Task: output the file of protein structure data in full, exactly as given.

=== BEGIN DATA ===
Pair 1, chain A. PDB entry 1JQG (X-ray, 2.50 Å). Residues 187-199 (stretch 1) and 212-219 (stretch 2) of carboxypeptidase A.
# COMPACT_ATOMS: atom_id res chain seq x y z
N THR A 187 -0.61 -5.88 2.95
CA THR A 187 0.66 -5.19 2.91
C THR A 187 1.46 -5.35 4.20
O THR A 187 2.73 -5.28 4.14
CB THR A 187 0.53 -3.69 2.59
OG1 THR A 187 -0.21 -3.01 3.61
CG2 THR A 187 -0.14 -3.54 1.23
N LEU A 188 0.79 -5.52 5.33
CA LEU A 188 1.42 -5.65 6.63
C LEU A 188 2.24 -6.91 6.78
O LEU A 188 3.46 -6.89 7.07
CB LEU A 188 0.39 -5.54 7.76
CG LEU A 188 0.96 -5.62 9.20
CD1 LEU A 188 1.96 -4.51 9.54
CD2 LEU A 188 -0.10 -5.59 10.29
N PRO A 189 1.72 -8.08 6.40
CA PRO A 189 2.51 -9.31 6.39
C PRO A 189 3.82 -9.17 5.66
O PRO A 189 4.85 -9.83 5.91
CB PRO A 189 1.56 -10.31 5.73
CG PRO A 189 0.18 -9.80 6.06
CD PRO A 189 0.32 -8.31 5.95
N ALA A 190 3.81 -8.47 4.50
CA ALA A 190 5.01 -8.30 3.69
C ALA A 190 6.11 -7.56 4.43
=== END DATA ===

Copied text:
Pair 1, chain A. PDB entry 1JQG (X-ray, 2.50 Å). Residues 187-199 (stretch 1) and 212-219 (stretch 2) of carboxypeptidase A.
# COMPACT_ATOMS: atom_id res chain seq x y z
N THR A 187 -0.61 -5.88 2.95
CA THR A 187 0.66 -5.19 2.91
C THR A 187 1.46 -5.35 4.20
O THR A 187 2.73 -5.28 4.14
CB THR A 187 0.53 -3.69 2.59
OG1 THR A 187 -0.21 -3.01 3.61
CG2 THR A 187 -0.14 -3.54 1.23
N LEU A 188 0.79 -5.52 5.33
CA LEU A 188 1.42 -5.65 6.63
C LEU A 188 2.24 -6.91 6.78
O LEU A 188 3.46 -6.89 7.07
CB LEU A 188 0.39 -5.54 7.76
CG LEU A 188 0.96 -5.62 9.20
CD1 LEU A 188 1.96 -4.51 9.54
CD2 LEU A 188 -0.10 -5.59 10.29
N PRO A 189 1.72 -8.08 6.40
CA PRO A 189 2.51 -9.31 6.39
C PRO A 189 3.82 -9.17 5.66
O PRO A 189 4.85 -9.83 5.91
CB PRO A 189 1.56 -10.31 5.73
CG PRO A 189 0.18 -9.80 6.06
CD PRO A 189 0.32 -8.31 5.95
N ALA A 190 3.81 -8.47 4.50
CA ALA A 190 5.01 -8.30 3.69
C ALA A 190 6.11 -7.56 4.43